• 7:12-24—To each one in the church: Don’t feel that your earthly status needs to change when God calls you to be a Christian (see especially verses 17, 20). Our earthly status is not our ultimate concern. What is most important is our status before God, not man, though Paul gives freedom to change our circumstances if we have legitimate means to do so (v.21).
    • 7:25-38—To the betrothed (the virgins – NIV): In light of present distress (maybe a famine or a more general reference to living in the last days), you should remain as you are. Since the time is short (v. 29), the married should stay married. Meanwhile, singles should stay single because it prevents them from the “troubles” of married life (v. 28) and gives them freedom to have undivided devotion to the Lord (v. 35). There is a caveat here: If singles choose to get married (and enjoy sexual relations, cf. verses. 1-4) they are not sinning.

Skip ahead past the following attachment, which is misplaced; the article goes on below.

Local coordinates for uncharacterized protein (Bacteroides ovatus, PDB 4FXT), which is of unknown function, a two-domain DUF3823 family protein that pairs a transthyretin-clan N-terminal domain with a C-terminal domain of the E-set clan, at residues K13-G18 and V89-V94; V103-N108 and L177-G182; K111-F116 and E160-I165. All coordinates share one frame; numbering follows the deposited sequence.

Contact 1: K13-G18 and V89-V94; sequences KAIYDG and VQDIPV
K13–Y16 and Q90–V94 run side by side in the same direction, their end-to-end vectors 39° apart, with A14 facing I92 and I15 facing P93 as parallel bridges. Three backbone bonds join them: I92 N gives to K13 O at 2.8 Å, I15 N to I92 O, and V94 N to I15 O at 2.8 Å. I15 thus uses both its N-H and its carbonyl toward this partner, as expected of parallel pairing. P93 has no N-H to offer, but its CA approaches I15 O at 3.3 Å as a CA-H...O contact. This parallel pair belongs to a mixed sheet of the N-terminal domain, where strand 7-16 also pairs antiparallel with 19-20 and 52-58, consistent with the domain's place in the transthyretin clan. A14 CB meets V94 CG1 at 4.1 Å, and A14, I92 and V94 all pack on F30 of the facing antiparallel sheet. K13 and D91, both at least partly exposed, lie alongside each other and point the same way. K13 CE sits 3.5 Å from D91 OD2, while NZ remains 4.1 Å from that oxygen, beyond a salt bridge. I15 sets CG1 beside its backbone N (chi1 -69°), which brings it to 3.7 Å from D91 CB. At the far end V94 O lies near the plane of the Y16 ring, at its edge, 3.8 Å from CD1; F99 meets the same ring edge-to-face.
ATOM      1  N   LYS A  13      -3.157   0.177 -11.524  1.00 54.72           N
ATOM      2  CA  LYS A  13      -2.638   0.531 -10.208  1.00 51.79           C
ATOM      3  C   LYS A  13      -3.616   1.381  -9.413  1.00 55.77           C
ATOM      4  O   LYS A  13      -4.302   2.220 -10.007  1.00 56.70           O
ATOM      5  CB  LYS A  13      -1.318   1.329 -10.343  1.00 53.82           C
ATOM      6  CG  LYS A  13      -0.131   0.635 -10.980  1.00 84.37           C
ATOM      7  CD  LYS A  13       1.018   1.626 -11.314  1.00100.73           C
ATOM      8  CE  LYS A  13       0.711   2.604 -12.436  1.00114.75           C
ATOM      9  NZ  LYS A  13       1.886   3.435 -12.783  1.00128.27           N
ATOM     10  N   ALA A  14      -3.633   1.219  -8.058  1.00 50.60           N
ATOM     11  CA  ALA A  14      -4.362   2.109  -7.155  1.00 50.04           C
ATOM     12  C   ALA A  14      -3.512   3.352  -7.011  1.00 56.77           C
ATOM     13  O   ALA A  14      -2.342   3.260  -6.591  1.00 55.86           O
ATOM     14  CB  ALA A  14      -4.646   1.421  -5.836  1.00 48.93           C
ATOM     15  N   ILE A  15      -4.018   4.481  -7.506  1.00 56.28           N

• 7:39-40—To the widows: You are free to remarry if your husband dies but you should marry a Christian if you do.

    The Gift of Singleness

    One of the questions we need to tackle today is “What is the gift of singleness?” This often-used phrase comes from verse 7, where Paul says, “I wish that all were as I myself am. But each has his own gift from God, one of one kind and one of another.”